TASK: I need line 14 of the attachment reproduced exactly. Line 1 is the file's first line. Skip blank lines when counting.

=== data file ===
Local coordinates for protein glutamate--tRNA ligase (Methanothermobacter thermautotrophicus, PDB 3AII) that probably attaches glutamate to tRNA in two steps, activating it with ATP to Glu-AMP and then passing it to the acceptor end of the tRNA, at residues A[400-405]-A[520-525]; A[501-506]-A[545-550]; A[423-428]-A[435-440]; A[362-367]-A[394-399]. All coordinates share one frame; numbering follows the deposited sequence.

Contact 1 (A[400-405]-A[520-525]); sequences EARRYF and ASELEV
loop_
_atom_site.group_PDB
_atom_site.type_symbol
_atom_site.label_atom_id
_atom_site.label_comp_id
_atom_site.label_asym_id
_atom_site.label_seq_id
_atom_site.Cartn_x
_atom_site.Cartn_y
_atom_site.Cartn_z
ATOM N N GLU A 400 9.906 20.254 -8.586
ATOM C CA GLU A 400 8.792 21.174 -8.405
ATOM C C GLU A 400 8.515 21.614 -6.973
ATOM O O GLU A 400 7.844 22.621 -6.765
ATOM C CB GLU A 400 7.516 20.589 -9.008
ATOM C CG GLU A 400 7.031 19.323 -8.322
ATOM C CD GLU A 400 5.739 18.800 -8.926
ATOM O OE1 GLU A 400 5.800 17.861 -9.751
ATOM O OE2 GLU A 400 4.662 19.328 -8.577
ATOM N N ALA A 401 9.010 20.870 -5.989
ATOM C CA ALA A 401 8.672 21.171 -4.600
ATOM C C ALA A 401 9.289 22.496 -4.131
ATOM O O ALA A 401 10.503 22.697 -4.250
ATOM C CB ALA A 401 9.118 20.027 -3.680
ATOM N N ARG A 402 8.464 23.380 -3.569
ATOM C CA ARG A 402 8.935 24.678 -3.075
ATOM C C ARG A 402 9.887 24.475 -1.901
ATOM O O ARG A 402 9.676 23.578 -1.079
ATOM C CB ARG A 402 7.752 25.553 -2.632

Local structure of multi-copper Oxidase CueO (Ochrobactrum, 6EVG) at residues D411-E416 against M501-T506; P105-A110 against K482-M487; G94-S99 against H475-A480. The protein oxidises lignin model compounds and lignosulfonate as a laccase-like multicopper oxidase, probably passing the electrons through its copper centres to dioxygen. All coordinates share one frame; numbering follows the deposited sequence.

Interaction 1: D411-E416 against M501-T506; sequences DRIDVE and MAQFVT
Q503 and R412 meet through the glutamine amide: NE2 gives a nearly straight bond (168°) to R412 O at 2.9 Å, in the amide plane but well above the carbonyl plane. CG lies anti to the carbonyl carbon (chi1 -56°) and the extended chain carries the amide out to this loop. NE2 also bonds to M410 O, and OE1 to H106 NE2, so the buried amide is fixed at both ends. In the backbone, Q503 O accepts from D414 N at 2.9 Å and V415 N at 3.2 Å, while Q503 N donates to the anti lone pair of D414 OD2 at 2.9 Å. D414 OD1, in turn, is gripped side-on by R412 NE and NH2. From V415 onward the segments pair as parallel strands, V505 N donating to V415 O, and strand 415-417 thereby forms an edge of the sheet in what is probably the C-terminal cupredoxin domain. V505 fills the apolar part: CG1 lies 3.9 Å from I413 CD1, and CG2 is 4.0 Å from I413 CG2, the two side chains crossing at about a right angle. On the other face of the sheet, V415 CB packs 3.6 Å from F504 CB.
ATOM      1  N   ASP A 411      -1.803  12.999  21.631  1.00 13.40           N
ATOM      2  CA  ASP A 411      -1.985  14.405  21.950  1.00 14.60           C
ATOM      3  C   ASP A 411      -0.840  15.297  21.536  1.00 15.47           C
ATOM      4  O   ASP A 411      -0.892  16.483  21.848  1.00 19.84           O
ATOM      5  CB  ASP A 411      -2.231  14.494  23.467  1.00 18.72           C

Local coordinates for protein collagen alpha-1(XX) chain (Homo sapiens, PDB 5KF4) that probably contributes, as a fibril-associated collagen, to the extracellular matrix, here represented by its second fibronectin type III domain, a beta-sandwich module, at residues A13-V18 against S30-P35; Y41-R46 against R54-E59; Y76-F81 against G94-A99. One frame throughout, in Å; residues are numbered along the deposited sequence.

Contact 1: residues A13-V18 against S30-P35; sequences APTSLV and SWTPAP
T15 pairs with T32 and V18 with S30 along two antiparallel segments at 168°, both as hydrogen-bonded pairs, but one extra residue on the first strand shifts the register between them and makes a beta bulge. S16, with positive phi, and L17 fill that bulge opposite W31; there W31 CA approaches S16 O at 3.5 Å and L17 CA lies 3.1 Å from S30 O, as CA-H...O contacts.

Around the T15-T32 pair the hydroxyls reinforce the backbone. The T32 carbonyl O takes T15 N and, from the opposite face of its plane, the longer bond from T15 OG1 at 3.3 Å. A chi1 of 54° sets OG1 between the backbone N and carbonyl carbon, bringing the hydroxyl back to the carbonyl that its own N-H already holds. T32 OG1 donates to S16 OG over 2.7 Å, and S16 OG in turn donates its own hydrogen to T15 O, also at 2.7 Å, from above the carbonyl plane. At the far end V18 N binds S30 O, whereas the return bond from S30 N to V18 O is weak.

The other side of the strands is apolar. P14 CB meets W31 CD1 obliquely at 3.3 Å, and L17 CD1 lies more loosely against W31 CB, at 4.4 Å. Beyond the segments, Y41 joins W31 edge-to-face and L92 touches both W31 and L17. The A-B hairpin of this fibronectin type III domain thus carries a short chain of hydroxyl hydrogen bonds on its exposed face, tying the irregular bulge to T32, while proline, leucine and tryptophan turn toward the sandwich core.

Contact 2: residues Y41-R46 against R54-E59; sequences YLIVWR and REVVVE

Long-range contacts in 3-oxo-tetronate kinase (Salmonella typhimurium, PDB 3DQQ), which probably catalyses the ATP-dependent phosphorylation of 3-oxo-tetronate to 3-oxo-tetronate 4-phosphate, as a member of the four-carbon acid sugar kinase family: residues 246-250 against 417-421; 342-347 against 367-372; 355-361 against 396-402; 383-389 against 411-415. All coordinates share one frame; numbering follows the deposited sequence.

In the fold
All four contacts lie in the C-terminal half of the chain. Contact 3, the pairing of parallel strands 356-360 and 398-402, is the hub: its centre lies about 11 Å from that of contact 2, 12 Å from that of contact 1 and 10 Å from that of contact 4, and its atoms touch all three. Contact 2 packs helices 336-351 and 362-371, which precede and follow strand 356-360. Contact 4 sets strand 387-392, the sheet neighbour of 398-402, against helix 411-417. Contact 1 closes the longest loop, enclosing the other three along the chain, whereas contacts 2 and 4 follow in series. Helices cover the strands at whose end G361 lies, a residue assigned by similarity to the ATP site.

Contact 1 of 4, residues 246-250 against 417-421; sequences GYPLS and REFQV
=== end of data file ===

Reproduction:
ATOM C CA GLU A 400 8.792 21.174 -8.405